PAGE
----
It seems unlikely that a fully-functional VBE driver for Windows 3.x exists. Microsoft started bundling a VBE driver with the operating system only as late as with Windows XP, by which time the Windows 3.x (and 9x) driver architecture was long obsolete. According to a post on OS/2 Museum, the display driver architecture of Windows 3.x was pretty baroque: the drivers were required to not only to implement mode switching and transferring pixel buffers to the screen but also many drawing operations as well. This in turn means that one should not expect it to be easy to create such a driver from scratch; it certainly wouldn’t be a weekend project.
In Windows 95, the driver architecture was simplified: drivers could re-use generic drawing routines from the DIB engine, which is (presumably) what enabled the development of a VBE driver for Windows 9x from the VBEMP project. The same project also developed a VBE driver for earlier versions of Windows NT.
The above notwithstanding, there is a hacky partial solution: Japheth’s SVGAPatch. In order to use it, follow these steps:
- Download the archive and extract
SVGAPTCH.EXE into some known location.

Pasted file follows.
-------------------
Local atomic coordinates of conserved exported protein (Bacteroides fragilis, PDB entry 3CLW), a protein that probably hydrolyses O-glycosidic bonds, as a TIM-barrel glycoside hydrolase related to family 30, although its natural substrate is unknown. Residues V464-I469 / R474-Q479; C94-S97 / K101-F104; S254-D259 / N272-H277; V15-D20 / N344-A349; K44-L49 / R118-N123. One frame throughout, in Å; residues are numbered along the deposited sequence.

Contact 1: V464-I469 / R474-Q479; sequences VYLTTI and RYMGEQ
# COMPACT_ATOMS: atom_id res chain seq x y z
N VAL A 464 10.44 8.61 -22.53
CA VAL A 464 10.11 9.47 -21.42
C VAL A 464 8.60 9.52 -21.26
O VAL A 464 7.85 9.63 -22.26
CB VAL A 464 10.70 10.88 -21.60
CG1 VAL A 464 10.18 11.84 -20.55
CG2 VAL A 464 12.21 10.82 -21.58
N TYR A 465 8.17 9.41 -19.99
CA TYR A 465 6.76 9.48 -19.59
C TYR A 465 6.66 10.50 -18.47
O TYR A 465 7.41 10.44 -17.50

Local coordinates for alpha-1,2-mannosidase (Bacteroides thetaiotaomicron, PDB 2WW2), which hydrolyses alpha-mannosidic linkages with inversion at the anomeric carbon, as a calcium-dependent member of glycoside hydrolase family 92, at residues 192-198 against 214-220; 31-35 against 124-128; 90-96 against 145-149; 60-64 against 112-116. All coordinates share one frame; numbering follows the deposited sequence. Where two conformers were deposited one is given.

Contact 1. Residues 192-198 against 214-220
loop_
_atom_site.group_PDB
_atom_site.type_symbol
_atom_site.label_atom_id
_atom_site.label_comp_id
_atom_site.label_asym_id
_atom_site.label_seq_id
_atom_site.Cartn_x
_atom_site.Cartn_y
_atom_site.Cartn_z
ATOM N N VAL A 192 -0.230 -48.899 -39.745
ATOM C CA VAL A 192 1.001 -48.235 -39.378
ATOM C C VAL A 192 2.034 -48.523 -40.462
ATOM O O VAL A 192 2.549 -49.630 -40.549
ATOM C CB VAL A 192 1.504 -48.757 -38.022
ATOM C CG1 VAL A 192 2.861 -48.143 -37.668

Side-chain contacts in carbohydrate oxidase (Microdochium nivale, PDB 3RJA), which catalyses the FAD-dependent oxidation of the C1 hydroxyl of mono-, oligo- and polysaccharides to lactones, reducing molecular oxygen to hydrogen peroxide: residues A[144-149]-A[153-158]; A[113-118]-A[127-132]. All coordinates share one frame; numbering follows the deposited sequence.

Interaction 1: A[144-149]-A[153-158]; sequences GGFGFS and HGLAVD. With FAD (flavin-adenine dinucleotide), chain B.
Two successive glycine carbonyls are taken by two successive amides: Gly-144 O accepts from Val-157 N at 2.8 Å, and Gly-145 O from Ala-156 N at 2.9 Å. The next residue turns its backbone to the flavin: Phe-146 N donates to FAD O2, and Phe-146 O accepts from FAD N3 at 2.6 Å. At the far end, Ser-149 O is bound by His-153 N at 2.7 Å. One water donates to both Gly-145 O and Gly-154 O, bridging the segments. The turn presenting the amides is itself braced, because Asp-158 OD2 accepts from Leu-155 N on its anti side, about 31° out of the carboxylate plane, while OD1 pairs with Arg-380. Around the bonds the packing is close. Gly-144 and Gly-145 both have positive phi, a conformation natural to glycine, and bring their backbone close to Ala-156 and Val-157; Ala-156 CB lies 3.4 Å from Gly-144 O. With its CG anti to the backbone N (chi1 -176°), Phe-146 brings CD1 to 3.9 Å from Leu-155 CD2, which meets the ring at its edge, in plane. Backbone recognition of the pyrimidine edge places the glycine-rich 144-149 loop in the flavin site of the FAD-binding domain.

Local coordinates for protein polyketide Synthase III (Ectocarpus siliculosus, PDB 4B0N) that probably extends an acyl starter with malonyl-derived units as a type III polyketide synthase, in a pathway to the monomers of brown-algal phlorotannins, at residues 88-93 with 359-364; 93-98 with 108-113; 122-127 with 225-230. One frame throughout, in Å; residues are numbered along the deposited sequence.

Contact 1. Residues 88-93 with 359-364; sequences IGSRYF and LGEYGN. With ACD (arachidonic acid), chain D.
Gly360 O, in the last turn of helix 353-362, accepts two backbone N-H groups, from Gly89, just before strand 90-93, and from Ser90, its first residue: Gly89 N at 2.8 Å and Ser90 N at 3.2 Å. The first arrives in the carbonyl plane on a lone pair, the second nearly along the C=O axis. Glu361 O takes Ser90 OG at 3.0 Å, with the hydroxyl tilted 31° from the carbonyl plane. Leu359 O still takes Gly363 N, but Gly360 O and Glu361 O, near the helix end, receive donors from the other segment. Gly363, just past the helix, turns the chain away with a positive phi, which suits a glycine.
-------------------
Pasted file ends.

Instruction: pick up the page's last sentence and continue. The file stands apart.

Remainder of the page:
- Open Windows Setup and change the display driver to 256-colour SuperVGA with your chosen resolution. Point the installer to installation archives/floppies as necessary.
- Exit Windows without restarting.
- Enter the
SYSTEM directory and run
- Restart Windows.
The patched driver doesn’t expose the full VBE capabilities; it can only switch to one of three hardcoded modes supported by the original driver (640×480, 800×600 and 1024×768). The patch accomplishes its task by replacing the hardware-specific mode-switching routines (and some data structures) in
svga256.drv with routines using VBE calls. (If you feel adventurous, you may even try further patching the driver to enable other resolutions.) For basic usage the patched driver seems sufficient, but I noticed that starting a DOS box, switching between full-screen and windowed modes thereof or even triggering a blue screen usually causes visual glitches (which may require Windows to be restarted) or outright crashes Windows immediately. User beware.